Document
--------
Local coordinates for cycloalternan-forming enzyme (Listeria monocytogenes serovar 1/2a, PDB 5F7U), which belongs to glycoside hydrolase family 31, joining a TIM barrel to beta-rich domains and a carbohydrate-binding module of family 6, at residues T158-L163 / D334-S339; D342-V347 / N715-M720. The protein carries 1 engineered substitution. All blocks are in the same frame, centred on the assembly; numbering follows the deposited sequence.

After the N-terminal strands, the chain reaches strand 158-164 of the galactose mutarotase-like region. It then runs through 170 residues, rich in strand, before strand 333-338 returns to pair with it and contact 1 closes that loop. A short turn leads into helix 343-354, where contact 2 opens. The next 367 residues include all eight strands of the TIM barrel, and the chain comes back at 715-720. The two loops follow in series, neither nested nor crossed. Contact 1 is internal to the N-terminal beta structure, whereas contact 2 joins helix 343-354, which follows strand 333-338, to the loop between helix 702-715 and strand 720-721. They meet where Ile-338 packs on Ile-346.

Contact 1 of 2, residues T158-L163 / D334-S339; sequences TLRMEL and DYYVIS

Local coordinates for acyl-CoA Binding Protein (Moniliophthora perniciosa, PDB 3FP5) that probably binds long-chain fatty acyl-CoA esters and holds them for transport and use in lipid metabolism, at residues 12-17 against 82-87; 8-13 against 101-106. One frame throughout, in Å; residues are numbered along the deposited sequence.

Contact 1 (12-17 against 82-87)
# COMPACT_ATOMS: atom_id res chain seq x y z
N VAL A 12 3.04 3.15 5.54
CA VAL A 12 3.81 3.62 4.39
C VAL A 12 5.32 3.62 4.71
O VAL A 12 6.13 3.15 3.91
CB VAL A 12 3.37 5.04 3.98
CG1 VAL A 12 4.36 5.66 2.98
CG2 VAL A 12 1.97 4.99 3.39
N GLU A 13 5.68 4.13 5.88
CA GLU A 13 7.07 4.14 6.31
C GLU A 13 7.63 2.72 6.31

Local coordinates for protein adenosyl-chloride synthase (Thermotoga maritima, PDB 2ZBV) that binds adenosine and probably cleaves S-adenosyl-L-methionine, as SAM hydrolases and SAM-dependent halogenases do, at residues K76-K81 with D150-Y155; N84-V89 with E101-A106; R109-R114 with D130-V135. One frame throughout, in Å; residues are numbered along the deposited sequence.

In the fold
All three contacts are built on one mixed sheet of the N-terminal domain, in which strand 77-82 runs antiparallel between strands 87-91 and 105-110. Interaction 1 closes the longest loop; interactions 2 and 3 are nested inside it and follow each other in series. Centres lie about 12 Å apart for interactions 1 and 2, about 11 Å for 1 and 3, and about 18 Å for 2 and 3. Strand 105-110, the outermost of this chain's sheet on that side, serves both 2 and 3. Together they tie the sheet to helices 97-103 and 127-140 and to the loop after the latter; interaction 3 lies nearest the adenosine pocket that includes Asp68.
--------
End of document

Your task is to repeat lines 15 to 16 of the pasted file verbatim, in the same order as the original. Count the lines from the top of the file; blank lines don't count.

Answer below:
CA GLU A 13 7.07 4.14 6.31
C GLU A 13 7.63 2.72 6.31